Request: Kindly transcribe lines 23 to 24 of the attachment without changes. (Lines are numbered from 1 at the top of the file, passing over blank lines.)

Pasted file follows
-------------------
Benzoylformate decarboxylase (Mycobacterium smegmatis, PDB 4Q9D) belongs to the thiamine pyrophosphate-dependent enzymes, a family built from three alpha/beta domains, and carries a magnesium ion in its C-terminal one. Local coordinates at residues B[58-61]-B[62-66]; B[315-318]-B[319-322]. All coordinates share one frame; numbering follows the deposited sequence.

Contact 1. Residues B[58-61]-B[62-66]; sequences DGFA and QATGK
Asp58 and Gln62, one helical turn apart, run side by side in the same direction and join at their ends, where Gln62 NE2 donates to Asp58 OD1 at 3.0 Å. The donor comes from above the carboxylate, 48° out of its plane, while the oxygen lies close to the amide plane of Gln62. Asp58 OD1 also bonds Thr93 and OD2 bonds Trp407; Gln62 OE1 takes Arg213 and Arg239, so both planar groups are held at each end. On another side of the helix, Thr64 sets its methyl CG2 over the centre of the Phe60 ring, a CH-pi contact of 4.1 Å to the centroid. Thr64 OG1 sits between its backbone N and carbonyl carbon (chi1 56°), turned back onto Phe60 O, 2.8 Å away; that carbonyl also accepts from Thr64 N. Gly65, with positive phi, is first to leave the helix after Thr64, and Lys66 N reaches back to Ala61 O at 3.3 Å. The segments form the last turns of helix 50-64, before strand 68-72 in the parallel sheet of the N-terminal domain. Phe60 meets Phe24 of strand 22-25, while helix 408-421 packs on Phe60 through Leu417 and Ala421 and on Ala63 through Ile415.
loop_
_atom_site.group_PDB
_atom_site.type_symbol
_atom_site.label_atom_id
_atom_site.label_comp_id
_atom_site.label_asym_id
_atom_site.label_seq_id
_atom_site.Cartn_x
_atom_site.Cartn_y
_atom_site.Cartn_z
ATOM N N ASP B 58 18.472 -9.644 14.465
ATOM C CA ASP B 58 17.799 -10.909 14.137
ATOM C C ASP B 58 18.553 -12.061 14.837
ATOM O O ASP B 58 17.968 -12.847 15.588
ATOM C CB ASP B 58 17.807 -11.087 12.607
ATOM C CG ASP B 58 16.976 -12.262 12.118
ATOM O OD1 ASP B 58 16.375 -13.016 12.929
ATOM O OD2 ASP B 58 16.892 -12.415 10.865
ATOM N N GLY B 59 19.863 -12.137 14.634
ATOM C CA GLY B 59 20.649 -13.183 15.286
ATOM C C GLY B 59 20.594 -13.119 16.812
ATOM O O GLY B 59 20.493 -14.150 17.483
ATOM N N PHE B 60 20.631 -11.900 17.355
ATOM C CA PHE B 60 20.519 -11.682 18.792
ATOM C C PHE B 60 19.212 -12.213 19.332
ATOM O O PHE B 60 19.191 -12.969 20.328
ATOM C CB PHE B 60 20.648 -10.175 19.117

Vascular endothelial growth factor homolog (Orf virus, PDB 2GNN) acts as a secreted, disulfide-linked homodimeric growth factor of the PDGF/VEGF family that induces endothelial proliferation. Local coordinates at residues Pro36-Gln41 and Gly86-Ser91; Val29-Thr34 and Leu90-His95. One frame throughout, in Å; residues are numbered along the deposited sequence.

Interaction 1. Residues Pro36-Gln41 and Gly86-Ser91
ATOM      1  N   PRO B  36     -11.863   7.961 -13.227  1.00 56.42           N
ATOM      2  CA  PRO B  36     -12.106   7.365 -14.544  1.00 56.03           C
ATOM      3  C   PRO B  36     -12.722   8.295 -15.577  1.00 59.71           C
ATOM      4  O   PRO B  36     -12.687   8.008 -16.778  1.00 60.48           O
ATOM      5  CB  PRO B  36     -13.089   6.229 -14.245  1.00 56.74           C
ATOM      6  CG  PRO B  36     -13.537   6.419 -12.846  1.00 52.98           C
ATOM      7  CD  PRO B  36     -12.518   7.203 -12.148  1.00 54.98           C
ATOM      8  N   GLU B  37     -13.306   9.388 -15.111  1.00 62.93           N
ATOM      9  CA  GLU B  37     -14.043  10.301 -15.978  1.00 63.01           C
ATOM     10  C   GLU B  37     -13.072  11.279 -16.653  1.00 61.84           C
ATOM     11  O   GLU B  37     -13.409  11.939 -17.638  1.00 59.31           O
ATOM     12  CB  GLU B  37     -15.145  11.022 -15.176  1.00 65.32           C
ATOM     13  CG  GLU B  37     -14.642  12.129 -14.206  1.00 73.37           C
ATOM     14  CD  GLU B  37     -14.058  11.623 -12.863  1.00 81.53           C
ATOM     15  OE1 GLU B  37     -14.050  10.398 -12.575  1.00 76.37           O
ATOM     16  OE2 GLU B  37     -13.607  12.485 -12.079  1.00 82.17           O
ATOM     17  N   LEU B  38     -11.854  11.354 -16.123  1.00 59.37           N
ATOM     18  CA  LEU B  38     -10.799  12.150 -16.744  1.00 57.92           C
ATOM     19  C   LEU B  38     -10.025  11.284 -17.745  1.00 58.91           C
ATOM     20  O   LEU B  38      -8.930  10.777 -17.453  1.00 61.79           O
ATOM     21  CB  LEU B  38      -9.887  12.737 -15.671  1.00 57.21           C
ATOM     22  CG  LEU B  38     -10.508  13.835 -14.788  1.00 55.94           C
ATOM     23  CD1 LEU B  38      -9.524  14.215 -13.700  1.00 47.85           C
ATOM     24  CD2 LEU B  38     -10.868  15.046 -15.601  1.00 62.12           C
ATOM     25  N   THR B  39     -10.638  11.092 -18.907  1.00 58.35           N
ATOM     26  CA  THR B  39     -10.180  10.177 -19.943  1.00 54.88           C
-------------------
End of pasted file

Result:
ATOM C CA GLY B 59 20.649 -13.183 15.286
ATOM C C GLY B 59 20.594 -13.119 16.812